A couple of weeks ago, Matt Nault, one of the pastors at my church, spoke about my favorite blessing in scripture. It’s found in the book of Numbers (Chapter 6), when Aaron is instructed to sing these words over the Israelites every time they close their worship service. It’s called a Benediction. It means “Good Words.” That’s the same thing my man, St. Benedict’s name means. And I’ll admit, that’s one of the reasons I’m most drawn to Benedict. I love the idea of being named, “Good Words,” as if my life could somehow become that name. In fact, I think sometimes that I would like “Good Words” written on my tombstone. In encapsulates so much of what I hope for my life.
I know the passage from Numbers by heart. I know it because my mother used to speak it to me. And I know it because I whisper it to my son at night as I make the sign of the cross on his forehead. For me, it’s a physical claim on his life, a promise that he belongs to God, that he is loved and pursued by a power both he and I will never understand but (I pray) will spend our lives seeking.
The Lord bless you and keep you.
The Lord make his face to shine upon you and be gracious to you.
The Lord turn his face toward you and give you peace.
Once my mom said to me that she gets annoyed when people only say the first line and leave out the best parts (and she says she doesn’t get poetry!). The promise of the benediction is in the repetition of God’s face. As my pastor said, it’s the personal encounter. We don’t know someone in a genuine way and only ever see their back. We watch their lips mouth their words. We smile when they smile. We lock eyes.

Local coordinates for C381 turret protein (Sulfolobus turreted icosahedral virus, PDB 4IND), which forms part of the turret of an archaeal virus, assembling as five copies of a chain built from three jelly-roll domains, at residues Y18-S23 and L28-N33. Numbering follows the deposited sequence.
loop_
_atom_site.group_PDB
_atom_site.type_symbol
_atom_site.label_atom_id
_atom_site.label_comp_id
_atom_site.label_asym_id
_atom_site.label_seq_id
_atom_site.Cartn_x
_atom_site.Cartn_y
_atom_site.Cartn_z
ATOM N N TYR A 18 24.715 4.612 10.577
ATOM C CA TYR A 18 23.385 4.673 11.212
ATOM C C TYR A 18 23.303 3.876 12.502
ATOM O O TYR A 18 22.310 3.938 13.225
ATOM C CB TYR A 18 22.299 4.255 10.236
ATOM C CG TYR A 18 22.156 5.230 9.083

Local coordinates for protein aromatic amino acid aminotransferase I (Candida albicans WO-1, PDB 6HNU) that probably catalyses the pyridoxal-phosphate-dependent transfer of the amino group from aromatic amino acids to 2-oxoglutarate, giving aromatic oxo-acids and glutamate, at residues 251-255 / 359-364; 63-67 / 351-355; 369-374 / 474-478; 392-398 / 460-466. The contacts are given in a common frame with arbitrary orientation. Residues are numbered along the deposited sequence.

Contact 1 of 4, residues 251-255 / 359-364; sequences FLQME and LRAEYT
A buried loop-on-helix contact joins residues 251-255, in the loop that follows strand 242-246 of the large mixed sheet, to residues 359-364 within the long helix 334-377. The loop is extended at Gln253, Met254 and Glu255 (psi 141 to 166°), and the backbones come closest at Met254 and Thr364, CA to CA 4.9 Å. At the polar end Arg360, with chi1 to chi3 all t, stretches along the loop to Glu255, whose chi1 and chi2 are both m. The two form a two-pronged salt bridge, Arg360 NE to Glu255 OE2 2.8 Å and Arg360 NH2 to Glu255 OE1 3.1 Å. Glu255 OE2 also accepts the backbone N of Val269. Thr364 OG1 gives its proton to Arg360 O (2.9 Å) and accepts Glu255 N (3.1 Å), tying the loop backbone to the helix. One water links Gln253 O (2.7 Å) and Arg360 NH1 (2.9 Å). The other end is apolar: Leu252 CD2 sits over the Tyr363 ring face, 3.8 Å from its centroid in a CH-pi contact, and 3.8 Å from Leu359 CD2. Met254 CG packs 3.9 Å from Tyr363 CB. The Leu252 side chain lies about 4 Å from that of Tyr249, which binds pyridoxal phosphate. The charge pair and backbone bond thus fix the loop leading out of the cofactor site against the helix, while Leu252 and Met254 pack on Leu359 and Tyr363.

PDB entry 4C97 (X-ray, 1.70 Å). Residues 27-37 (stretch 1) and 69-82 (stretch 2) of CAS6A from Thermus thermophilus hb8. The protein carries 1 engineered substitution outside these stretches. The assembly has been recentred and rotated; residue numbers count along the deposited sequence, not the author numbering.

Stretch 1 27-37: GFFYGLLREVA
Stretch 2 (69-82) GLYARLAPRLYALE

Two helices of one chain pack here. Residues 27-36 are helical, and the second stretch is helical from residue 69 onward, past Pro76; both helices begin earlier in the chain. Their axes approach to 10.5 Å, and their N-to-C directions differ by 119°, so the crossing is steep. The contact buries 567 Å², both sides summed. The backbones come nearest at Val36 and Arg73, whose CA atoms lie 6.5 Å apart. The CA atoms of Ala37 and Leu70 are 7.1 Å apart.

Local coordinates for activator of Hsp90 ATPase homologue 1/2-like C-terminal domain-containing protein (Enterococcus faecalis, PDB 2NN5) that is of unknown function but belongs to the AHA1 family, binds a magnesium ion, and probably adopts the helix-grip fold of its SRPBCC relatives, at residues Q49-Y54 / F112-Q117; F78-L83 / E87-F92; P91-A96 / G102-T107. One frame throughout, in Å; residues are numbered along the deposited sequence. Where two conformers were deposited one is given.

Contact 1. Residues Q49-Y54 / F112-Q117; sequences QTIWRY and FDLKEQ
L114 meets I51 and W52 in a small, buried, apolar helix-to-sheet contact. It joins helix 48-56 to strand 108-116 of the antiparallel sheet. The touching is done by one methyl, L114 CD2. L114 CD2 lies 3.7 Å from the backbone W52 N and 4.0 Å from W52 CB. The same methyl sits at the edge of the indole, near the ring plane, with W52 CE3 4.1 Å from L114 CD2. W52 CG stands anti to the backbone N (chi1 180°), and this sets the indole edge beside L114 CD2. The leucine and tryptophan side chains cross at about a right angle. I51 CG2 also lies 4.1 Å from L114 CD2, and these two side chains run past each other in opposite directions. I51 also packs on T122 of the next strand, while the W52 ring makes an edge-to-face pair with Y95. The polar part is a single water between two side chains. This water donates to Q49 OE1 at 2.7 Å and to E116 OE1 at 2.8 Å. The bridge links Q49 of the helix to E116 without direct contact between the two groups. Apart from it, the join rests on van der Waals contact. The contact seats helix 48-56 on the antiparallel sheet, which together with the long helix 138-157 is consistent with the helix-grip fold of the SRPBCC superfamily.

And those words: To be kept, to be given grace, to be offered peace. Aren’t we all longing for someone who loves us in such a way that we are offered those tender blessings? I’m quoting Rev. Nault again here when I say we can’t bless ourselves, at least not in the ancient tradition of the father passing on the “blessing” to his firstborn son. It can only be given. It’s never something that we can accomplish for ourselves just by working hard.
I’ve been thinking about that longing in us to be blessed, to be named. I’m one of those girls who really ached over changing my name to my husband’s. I hated it. I cried over it. (Then why did you do it, Ms. Complainy?) Well, I think for me it came down to this image I had of becoming so enjoined with him that I confused myself with him. This idea that he and I could call ourselves by the other. That, somehow in receiving Christopher’s blessing, I couldn’t help but take a new name, like Saul became Paul or Abram became Abraham.
We’re trying to come up with a name for our little in utero baby. Naming is so difficult! I feel such a sense of anxiety over what to call him. A name has a claim on us that can’t be undone. In so many ways, a name is who we are. After God gives Aaron the blessing, he says this: “So shall they put my name upon the people of Israel, and I will bless them” (verse 27).
What is it to be so tangled up in the one who gives the blessing that that my name becomes his, so that the one who keeps and gives grace and offers peace is the one whose name I own? Is that what it means to receive Good Words?
And does that mean that I start to speak them and live into them in such a way that I get to hear them said over me? I can’t bless myself. But I’m hoping the blessing means getting tangled up with the Blesser…
These are rambling thoughts, but my pastor said it better here.